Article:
According to some forecasts, the industry is likely to see an average annual growth rate of 26 per cent over the next few years.
Customer demand, most companies agree, has especially seen a sharp rise due to the skyrocketing prices of petrol, increasing urbanisation and pollution.
Additionally, subsidies by the central and state governments are also said to have propelled supply. This includes the second phase of the Faster Adoption and Manufacturing of Hybrid and Electric Vehicles (FAME-II) scheme, which aims to boost the market for electric buses, three-wheelers, two-wheelers, and cars by way of incentives.
According to the founders of Oye! Rickshaw, an electric rickshaw aggregator, these factors when coupled with the development in the technology will further expedite the move towards EVs.
“The culmination of global technologies in 2021 will result in the advancement of battery charging technology leading to lower downtimes, and the price drop of batteries which will expedite EV adoption. This effectively solves the two key bottlenecks in the rapid adoption of EVs,” Mohit Sharma and Akashdeep Singh told ThePrint.
Of speed bumps
But the industry continues to be plagued by several challenges.
Firstly, according to Phokela, while EVs are no longer perceived to “be a compromise”, the market has lacked players invested in building products that are a credible substitute for petrol vehicles. “This means that if someone has to move away from petrol vehicles, the choice is still limited,” he said.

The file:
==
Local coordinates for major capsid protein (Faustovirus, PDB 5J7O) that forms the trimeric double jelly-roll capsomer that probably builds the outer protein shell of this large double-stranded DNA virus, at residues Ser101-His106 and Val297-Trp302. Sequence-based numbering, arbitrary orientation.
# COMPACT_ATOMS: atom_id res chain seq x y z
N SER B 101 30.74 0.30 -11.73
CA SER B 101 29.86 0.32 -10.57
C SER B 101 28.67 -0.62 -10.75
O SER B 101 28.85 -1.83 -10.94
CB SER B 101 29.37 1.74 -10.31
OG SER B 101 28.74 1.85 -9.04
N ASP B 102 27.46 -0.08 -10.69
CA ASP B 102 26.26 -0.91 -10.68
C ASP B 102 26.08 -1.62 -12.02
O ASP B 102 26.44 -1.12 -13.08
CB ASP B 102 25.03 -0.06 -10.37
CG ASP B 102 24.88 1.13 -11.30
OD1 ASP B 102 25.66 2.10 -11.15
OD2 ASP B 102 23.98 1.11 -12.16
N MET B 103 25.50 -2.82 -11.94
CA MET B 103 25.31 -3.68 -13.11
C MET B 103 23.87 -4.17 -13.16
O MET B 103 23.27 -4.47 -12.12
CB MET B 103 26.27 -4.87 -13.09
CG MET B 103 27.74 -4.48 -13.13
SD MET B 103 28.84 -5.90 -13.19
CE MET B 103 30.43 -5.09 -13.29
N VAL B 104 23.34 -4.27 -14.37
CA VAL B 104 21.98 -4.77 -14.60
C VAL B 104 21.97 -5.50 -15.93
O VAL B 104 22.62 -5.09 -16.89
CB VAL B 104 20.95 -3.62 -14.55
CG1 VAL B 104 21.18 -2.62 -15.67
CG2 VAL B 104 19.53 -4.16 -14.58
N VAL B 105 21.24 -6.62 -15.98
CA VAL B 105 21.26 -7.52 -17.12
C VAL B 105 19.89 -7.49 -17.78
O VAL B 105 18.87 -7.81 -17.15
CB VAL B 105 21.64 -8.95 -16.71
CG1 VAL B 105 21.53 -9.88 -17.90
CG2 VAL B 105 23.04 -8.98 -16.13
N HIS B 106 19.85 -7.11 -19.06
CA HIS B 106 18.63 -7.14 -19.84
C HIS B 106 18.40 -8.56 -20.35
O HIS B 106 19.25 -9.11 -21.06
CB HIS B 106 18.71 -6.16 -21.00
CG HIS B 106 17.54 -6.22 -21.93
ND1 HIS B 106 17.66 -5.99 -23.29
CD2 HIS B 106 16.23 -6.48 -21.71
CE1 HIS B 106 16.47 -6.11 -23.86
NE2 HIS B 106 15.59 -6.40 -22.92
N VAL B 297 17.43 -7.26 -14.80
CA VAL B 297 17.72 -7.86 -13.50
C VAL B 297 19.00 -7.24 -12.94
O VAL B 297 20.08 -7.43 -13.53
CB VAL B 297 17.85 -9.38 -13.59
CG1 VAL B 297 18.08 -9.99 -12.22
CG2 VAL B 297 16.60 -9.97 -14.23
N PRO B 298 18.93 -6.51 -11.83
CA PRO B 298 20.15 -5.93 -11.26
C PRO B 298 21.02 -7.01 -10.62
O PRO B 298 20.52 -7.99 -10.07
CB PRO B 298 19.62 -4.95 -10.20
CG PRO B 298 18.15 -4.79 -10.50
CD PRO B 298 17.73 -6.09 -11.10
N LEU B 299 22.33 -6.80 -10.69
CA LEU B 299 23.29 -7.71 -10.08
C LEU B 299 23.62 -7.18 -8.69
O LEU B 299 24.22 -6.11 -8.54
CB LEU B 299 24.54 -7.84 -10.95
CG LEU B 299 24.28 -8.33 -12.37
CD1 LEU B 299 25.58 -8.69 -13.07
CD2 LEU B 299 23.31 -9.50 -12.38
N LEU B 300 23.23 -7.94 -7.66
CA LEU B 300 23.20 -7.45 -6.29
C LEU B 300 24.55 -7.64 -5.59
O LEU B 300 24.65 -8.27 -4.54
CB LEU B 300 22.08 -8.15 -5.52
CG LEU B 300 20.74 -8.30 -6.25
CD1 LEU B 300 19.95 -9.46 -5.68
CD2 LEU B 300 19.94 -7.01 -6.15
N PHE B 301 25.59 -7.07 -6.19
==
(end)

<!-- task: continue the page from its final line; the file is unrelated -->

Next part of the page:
Phokela also said that the increase in competition is an expected phenomenon given the tailwinds that the industry is seeing. “Our big problem isn’t competition, or who else is there, our big problem is how to solve our supply chain and scaling for that, because there’s more demand in the market than any company can supply, collectively in the industry we have that problem. Sure Ola will do what they do and we will do what we do… Everyone is growing and so are we,” he said.
Ather has also faced difficulties at hiring “EV experienced talent”.
“In the earlier phase we had acknowledged that we can’t find EV experienced talent, but can we at least find people who have experience in new product development… Now the system has adapted,” Mehta said.
Ola Electric’s Dubey said most companies in the space shy away from going big too fast.
“So many people are trying to start small and then build up to scale. That’s where all these issues start cropping up,” he said. “When you start at scale, you know, that completely changes the dynamics. That’s when you will get the entire ecosystem excited, which will then allow you to make a much more compelling product.”
Mohit Sharma and Akashdeep Singh listed out other issues including the lack of adequate charging infrastructure, dependence on imports owing to the lack of lithium for the batteries, and the constricted number of banks offering loans.
But, as Phokela and the others noted, the industry is now getting a tailwind it has never seen before, and given the right ingredients, scooters like the ones by Ather could soon come to dominate the two-wheeler industry.
(Edited by Arun Prashanth)